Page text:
by Anonymous Coward on Thursday March 06 2014, @04:46PM (#12042)

        that sounds scary. I haven't bought any new computer for many years now, but some rainy day in the future I probably have to - do you mean it can problematic to find a new one with as basic requirements as ps/2 mouse&keyboard connectors today?

        Well, when saying "buying computer" I really mean buying a new motherboard, new cpu, new memory etc... is the same problem for that? Maybe I should go look for motherboard now already before it is too late, even though my current one still works fine (and hopefully some more years) and is fast enough for my current needs, so I have it later when I need it?

        my requirements
        * ps/2 for mouse and keyboard
        * printer port
        * somewhere pins on the motherboard to connect serial port
        * floppy connector
        * at least one PATA
        * at least two PCI
        * no UEFI

        • (Score: 1) by Kilo110 on Thursday March 06 2014, @10:23PM

          by Kilo110 (2853) Subscriber Badge on Thursday March 06 2014, @10:23PM (#12255)

          If your workload really requires all of that, and you cannot use addon cards or usb versions, then it might be a good idea to buy a motherboard now.

      • (Score: 1) by tibman on Friday March 07 2014, @02:52AM

        by tibman (134) Subscriber Badge on Friday March 07 2014, @02:52AM (#12436)

        Maybe on pre-built machines (bleh). It's rare to find a mobo that doesn't have PS/2 though. If you do it's because the mobo is probably really tiny and they cut it to save space.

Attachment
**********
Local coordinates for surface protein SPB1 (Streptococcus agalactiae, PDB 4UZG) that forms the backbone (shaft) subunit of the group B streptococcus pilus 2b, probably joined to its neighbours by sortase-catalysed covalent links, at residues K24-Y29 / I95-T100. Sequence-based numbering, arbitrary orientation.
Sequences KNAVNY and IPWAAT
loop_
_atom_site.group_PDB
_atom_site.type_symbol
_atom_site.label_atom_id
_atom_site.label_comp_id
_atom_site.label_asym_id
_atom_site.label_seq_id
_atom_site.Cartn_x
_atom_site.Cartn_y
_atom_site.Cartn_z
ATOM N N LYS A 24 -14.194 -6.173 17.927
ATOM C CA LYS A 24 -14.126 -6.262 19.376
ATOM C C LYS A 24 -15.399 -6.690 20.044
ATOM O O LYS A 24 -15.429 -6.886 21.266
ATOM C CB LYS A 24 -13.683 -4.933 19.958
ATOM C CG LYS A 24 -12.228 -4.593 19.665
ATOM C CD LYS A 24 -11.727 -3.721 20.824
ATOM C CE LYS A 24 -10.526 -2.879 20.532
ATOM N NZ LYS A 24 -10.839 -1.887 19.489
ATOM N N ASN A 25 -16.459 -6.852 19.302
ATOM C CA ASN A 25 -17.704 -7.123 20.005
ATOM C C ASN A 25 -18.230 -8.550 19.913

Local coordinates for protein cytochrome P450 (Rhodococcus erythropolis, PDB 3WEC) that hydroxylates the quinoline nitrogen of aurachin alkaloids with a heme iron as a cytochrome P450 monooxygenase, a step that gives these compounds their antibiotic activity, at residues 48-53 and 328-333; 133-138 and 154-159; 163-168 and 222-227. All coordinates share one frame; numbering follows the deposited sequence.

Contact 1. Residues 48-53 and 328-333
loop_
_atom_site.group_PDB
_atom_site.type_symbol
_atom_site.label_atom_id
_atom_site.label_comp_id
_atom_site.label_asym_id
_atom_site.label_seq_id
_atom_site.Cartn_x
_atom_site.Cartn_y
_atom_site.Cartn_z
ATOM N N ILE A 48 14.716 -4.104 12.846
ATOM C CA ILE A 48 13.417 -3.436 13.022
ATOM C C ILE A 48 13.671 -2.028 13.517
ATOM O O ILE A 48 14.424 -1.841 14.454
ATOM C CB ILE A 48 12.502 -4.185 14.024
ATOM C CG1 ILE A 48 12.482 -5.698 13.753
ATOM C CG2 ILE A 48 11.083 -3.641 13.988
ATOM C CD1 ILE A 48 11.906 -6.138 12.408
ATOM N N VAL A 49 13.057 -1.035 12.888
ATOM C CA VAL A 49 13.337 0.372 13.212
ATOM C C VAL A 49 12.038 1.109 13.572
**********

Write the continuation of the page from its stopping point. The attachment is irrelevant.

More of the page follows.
http://www.newegg.com/Motherboards/Category/ID-20 [newegg.com]
        http://www.tigerdirect.com/applications/category/g uidedSearch.asp?CatId=13 [tigerdirect.com]

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        • (Score: 0) by Anonymous Coward on Saturday March 08 2014, @02:49PM

          by Anonymous Coward on Saturday March 08 2014, @02:49PM (#13192)

          a bit worrying trend is that some of the motherboards there have only one ps/2 connector so you can only have either a mouse or a keyboard, not both without having to buy a splitter.

          On the other hand I have always thought it would be nice to connect the mouse to the keyboard instead of all the way down to the computer too, Anyone know ps/2 keyboards that have a ps/2 connector on the side or the back where you can connect the mouse? Perhaps it is not too hard to modify a keyboard, stealing an connector from an old broken motherboard... but I guess the keyboard cable don't have all the six wires in them? :-(

          Only problem is that the mouse cable is too damn long then I guess

    • (Score: 2, Interesting) by quitte on Thursday March 06 2014, @04:10PM

      by quitte (306) on Thursday March 06 2014, @04:10PM (#12014) Journal

      Most of the lag is most likely introduced by the debouncing. Debouncing is surprisingly hard to get right. Ever felt like a keypress was registered too often or you pressed a key and it didn't register? or you let go of a key and it registered as another keypress? I can easily believe that keyboards and mice are a major issue for gamers because of some experiments with debouncing.

      • (Score: 1) by Kilo110 on Thursday March 06 2014, @04:19PM